Pubic lice, also known as crabs, are tiny insects that live in body hair and are spread by close physical contact. They are just like head lice, only they are in pubic and body hair, not head hair
They are spread through close body contact with someone who has them.
The lice crawl from hair to hair but cannot fly or jump. They need human blood to survive, so generally only leave the body to move from one person to another. They do not live on other animals such as cats or dogs.
Pubic lice are most commonly passed on during sexual contact. Condoms will not prevent them from being passed to another person. It is not a reflection of an individual’s personal hygiene.
It is also possible for pubic lice to be spread through sharing clothes, towels and bedding.
The most common symptom of pubic lice is intense itching. The itching is caused by an allergy to the droppings of the louse. It can take one to three weeks for itching to develop after they infest, and it will usually be worse at night.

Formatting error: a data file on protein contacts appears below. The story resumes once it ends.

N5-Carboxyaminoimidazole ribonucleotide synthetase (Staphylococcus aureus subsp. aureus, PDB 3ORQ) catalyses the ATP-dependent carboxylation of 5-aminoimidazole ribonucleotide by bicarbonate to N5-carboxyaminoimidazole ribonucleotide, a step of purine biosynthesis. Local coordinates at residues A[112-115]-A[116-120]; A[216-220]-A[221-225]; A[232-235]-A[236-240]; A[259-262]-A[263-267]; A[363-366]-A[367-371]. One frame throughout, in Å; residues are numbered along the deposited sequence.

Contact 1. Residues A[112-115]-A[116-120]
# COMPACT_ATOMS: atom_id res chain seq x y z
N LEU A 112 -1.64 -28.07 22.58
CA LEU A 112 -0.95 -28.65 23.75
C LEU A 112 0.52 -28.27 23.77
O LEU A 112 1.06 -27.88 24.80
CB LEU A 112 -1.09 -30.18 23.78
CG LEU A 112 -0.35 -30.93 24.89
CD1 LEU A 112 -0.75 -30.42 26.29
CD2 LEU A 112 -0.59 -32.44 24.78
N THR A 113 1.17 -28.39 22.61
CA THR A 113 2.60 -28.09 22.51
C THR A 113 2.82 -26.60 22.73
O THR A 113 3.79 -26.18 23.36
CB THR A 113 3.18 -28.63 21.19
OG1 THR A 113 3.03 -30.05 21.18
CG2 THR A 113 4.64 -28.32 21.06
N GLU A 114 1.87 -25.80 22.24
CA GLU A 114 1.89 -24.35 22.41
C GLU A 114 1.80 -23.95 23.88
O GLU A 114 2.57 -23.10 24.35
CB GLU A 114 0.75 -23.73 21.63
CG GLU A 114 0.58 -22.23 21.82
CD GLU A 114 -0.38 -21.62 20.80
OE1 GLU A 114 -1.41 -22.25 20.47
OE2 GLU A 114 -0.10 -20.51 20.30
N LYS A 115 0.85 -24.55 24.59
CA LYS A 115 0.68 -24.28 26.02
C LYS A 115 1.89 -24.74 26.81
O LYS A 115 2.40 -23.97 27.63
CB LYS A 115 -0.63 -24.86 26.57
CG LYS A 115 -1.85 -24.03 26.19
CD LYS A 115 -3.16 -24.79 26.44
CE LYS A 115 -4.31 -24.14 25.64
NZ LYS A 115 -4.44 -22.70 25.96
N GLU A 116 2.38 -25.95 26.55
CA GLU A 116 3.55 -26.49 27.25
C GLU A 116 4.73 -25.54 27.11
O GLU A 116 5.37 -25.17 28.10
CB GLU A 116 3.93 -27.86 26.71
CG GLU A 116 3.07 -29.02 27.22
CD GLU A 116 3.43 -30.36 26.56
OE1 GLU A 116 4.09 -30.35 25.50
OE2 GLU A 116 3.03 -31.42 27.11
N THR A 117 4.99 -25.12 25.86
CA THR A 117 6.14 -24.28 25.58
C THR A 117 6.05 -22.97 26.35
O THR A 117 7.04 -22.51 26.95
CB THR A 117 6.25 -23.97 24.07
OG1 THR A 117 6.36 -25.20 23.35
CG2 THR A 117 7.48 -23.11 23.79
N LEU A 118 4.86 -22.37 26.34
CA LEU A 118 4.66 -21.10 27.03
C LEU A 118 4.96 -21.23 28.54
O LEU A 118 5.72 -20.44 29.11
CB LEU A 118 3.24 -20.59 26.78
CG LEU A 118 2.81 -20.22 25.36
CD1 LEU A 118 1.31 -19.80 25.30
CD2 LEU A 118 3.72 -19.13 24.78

Adult pubic lice are tiny – smaller than a match head. They are grey-brown in colour and have six legs. The two pairs of back legs are much larger and look like the pincer claws of a crab (hence the name!). They use these to grasp onto your hair. Pubic lice eggs are tiny, yellow-white ovals, which are stuck firmly to the base of your hairs.
There is no test for lice, but you’ll likely see the lice crawling in your body hair. Your GP or sexual health clinic can also look for visible evidence of the lice.
Pubic lice can be treated at home with insecticidal lotion or cream that you can get over the counter in your local pharmacy. You will usually need to apply the treatment once and repeat again after seven days. Everyone that you have had close body contact with should be treated at the same time. You will also need to wash all your bedding and clothes on a hot wash.